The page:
PRINTCAP(5) FreeBSD File Formats Manual PRINTCAP(5)


printcapprinter capability data base




The Printcap function is a simplified version of the termcap(5) data base used to describe line printers. The spooling system accesses the printcap file every time it is used, allowing dynamic addition and deletion of printers. Each entry in the data base is used to describe one printer. This data base may not be substituted for, as is possible for termcap(5), because it may allow accounting to be bypassed.

The default printer is normally lp, though the environment variable PRINTER may be used to override this. Each spooling utility supports an option, -P printer, to allow explicit naming of a destination printer.

Refer to the 4.3 BSD Line Printer Spooler Manual for a complete discussion on how to setup the database for a given printer.


Refer to termcap(5) for a description of the file layout.
Name Type Default Description
af str NULL name of accounting file
br num none if lp is a tty, set the baud rate ( ioctl(2) call)
cf str NULL cifplot data filter
ct num 120 TCP connection timeout in seconds
df str NULL tex data filter (DVI format)
ff str \f string to send for a form feed
fo bool false print a form feed when device is opened
gf str NULL graph data filter ( plot(3) format
hl bool false print the burst header page last
ic bool false driver supports (non standard) ioctl to indent printout
if str NULL name of text filter which does accounting
lf str /dev/console error logging file name
lo str lock name of lock file
lp str /dev/lp device name to open for output, or port@ machine to open a TCP socket
mc num 0 maximum number of copies which can be requested on lpr(1), zero = unlimited
ms str NULL if lp is a tty, a comma-separated, stty(1)-like list describing the tty modes
mx num 0 maximum file size (in BUFSIZ blocks), zero = unlimited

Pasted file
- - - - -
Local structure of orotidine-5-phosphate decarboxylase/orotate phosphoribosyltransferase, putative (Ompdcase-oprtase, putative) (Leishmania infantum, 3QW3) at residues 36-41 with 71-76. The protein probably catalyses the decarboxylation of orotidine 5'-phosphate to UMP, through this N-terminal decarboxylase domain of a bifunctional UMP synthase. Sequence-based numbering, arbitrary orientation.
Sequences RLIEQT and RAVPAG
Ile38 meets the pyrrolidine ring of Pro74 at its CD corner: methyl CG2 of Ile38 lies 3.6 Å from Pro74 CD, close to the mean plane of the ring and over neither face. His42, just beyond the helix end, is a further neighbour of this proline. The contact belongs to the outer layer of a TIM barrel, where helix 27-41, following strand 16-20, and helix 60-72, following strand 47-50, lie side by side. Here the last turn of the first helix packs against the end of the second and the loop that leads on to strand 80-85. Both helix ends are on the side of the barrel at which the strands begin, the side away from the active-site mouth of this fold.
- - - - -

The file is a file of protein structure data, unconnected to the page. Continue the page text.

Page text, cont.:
nd str NULL next directory for list of queues (unimplemented)
nf str NULL ditroff data filter (device independent troff)
of str NULL name of output filtering program
pc num 200 price per foot or page in hundredths of cents
pl num 66 page length (in lines)
pw num 132 page width (in characters)
px num 0 page width in pixels (horizontal)
py num 0 page length in pixels (vertical)
rc bool false when sending to a remote host, resend copies (see below)
rf str NULL filter for printing FORTRAN style text files
rg str NULL restricted group. Only members of group allowed access
rm str NULL machine name for remote printer
rp str lp remote printer name argument
rs bool false restrict remote users to those with local accounts
rw bool false open the printer device for reading and writing
sb bool false short banner (one line only)
sc bool false suppress multiple copies
sd str /var/spool/lpd spool directory
sf bool false suppress form feeds
sh bool false suppress printing of burst page header
sr str NULL file name to hold statistics of each datafile as it is received
ss str NULL file name to hold statistics of each datafile as it is sent
st str status status file name
tf str NULL troff data filter (cat phototypesetter)
tr str NULL trailer string to print when queue empties
vf str NULL raster image filter

Each two-letter capability has a human-readable alternate name.

Short form Long form
af acct.file
br tty.rate
cf filt.cifplot
ct remote.timeout
df filt.dvi
du daemon.user
ff job.formfeed
fo job.topofform
gf filt.plot
hl banner.last
if filt.input
lf spool.log
lo spool.lock
lp tty.device
mc max.copies
ms tty.mode
mx max.blocks
nf filt.ditroff
of filt.output
pc acct.price
pl page.length
pw page.width
px page.pwidth
py page.plength
rc remote.resend_copies
rf filt.fortran
rg daemon.restrictgrp
rm remote.host
rp remote.queue
rs daemon.restricted
rw tty.rw
sb banner.short
sc job.no_copies
sd spool.dir
sf job.no_formfeed
sh banner.disable
sr stat.recv
ss stat.send
st spool.status
tf filt.troff
tr job.trailer
vf filt.raster

If the local line printer driver supports indentation, the daemon must understand how to invoke it.


The lpd(8) daemon creates a pipeline of filters to process files for various printer types. The filters selected depend on the flags passed to lpr(1). The pipeline set up is: